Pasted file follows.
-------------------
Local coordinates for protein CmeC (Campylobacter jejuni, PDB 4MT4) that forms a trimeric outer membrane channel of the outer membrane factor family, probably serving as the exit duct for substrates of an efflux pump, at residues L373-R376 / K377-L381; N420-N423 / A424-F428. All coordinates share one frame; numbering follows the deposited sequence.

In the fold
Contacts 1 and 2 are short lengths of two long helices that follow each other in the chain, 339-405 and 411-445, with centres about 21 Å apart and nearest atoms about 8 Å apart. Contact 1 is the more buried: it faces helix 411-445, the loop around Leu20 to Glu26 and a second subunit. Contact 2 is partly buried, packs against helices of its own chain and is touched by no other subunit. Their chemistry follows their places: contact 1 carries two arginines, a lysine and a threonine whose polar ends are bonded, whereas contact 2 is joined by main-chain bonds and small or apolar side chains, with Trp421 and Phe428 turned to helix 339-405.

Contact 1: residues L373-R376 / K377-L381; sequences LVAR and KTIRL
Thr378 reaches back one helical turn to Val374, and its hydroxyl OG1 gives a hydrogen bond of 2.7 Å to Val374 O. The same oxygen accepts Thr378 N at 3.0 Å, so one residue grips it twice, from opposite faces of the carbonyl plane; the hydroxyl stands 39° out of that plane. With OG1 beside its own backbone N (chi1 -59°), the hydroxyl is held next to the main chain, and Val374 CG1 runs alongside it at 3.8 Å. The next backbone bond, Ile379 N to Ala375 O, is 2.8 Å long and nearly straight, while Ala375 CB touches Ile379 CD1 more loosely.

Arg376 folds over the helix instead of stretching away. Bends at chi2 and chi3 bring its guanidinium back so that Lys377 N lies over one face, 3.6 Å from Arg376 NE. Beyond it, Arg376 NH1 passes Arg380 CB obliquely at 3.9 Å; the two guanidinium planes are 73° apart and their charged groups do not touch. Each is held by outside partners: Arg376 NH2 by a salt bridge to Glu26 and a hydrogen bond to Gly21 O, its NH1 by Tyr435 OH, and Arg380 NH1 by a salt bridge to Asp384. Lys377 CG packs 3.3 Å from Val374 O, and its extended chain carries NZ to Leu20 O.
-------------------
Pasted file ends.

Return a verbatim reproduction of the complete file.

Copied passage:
Local coordinates for protein CmeC (Campylobacter jejuni, PDB 4MT4) that forms a trimeric outer membrane channel of the outer membrane factor family, probably serving as the exit duct for substrates of an efflux pump, at residues L373-R376 / K377-L381; N420-N423 / A424-F428. All coordinates share one frame; numbering follows the deposited sequence.

In the fold
Contacts 1 and 2 are short lengths of two long helices that follow each other in the chain, 339-405 and 411-445, with centres about 21 Å apart and nearest atoms about 8 Å apart. Contact 1 is the more buried: it faces helix 411-445, the loop around Leu20 to Glu26 and a second subunit. Contact 2 is partly buried, packs against helices of its own chain and is touched by no other subunit. Their chemistry follows their places: contact 1 carries two arginines, a lysine and a threonine whose polar ends are bonded, whereas contact 2 is joined by main-chain bonds and small or apolar side chains, with Trp421 and Phe428 turned to helix 339-405.

Contact 1: residues L373-R376 / K377-L381; sequences LVAR and KTIRL
Thr378 reaches back one helical turn to Val374, and its hydroxyl OG1 gives a hydrogen bond of 2.7 Å to Val374 O. The same oxygen accepts Thr378 N at 3.0 Å, so one residue grips it twice, from opposite faces of the carbonyl plane; the hydroxyl stands 39° out of that plane. With OG1 beside its own backbone N (chi1 -59°), the hydroxyl is held next to the main chain, and Val374 CG1 runs alongside it at 3.8 Å. The next backbone bond, Ile379 N to Ala375 O, is 2.8 Å long and nearly straight, while Ala375 CB touches Ile379 CD1 more loosely.

Arg376 folds over the helix instead of stretching away. Bends at chi2 and chi3 bring its guanidinium back so that Lys377 N lies over one face, 3.6 Å from Arg376 NE. Beyond it, Arg376 NH1 passes Arg380 CB obliquely at 3.9 Å; the two guanidinium planes are 73° apart and their charged groups do not touch. Each is held by outside partners: Arg376 NH2 by a salt bridge to Glu26 and a hydrogen bond to Gly21 O, its NH1 by Tyr435 OH, and Arg380 NH1 by a salt bridge to Asp384. Lys377 CG packs 3.3 Å from Val374 O, and its extended chain carries NZ to Leu20 O.